As you can see, losing your mucus plug isn’t the only labor symptom. While losing your mucus plug usually doesn’t require treatment, you should go to the hospital once your water breaks or you begin experiencing regular contractions. These two symptoms usually indicate that labor is imminent.
Many women experience vaginal discharge throughout pregnancy, so it can be difficult to determine when the mucus plug has been released from the cervix. However, a mucus plug can appear stringy or thick and jelly-like, unlike typical vaginal discharge. The mucus plug may also be clear, pink, or slightly bloody.
There are several reasons why you may lose your mucus plug during pregnancy. In most cases, the mucus plug is discharged because the cervix is softening. Cervical softening, or ripening, means that the cervix is starting to become thinner and wider in preparation for delivery. As a result, the mucus plug isn’t held in place as easily and may be discharged.
Some pregnant women may also lose their mucus plug after a cervical exam, which can cause the mucus plug to dislodge, or during sexual intercourse, which can cause the mucus plug to loosen and break free.
Losing your mucus plug doesn’t necessarily mean that delivery is imminent. However, it often indicates that your body and cervix are going through significant changes so that you’re better prepared for childbirth. Ultimately, your cervix will soften and dilate so your baby can pass through the cervical canal during delivery.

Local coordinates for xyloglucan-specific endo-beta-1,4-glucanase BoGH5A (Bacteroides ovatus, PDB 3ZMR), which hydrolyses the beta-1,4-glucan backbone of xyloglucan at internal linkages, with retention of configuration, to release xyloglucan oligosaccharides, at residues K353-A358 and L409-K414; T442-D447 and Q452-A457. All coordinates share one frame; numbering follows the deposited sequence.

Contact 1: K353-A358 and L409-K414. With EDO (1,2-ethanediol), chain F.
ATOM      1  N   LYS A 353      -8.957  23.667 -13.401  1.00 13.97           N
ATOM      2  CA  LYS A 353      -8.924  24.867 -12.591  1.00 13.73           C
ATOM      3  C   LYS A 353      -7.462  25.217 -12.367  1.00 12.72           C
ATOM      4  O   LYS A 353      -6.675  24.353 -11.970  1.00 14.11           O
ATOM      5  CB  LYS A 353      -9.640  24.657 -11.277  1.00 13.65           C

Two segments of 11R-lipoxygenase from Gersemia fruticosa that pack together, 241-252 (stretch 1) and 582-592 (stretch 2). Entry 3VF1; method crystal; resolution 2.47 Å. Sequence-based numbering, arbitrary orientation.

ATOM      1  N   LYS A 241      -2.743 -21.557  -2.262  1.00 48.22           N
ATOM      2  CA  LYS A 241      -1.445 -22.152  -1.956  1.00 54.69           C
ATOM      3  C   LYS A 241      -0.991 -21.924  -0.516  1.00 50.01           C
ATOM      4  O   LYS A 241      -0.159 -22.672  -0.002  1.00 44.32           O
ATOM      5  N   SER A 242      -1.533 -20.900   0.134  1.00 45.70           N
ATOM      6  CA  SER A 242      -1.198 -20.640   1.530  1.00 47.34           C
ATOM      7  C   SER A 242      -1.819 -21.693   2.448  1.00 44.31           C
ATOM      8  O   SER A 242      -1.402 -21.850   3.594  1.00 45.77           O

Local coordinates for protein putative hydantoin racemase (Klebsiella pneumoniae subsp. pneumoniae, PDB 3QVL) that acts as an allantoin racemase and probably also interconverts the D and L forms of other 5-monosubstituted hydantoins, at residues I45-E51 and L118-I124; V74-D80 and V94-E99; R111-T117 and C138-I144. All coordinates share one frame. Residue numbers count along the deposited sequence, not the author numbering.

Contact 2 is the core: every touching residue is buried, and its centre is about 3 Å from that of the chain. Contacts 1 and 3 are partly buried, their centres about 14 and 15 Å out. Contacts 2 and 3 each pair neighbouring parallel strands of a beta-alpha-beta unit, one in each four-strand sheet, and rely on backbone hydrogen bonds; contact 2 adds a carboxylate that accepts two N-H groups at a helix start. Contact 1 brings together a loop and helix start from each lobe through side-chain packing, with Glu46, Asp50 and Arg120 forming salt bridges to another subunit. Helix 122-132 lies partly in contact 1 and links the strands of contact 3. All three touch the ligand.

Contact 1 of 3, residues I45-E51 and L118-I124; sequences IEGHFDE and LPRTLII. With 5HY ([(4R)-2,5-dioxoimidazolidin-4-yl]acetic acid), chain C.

Your next steps depend on what your mucus plug looks like, and on how far along you are in your pregnancy. If you’re able to see your mucus plug or what you suppose may be your mucus plug, think about how to describe it to your doctor in terms of size, color, and overall appearance. These descriptors can help your doctor direct you on what to do next.
Less than 36 weeks pregnant
Call your doctor to let them know that you think you may have lost your mucus plug. If your doctor is concerned that it’s too early in your pregnancy to lose your mucus plug, they may recommend that you get an immediate evaluation. They may want to examine your baby and/or your cervix.
After 37 weeks pregnant
If you’re more than 37 weeks pregnant and don’t have any symptoms that concern you, then losing your mucus plug shouldn’t be any cause for concern. If you do not have any additional concerning symptoms, you can call your doctor, or report the event at your next appointment. If you are ever unsure about whether or not to call your doctor when pregnant – ALWAYS make the call. Your doctor or healthcare provider wants you and your baby to stay healthy and safe. Your doctor may instruct you to keep watching for signs of labor, such as contractions that become more regular and closer together. If you keep having discharge, you may wish to wear a panty liner or pad for protection.
You should call your doctor if you start to notice an excessive amount of bright red blood in your mucus plug discharge. Heavy bleeding could indicate a pregnancy complication, such as placenta previa or placental abruption.
You should also contact your doctor if your mucus plug is green or foul smelling, as this could indicate a potential infection.
Losing a mucus plug can be a positive thing because it signifies that your pregnancy is progressing. You’ll likely lose your mucus plug during or after the 37th week of pregnancy. While losing your mucus plug usually isn’t cause for worry, it’s a good idea to call your doctor if you have any questions or concerns. You should also call your doctor right away if you’re noticing symptoms of labor after losing your mucus plug.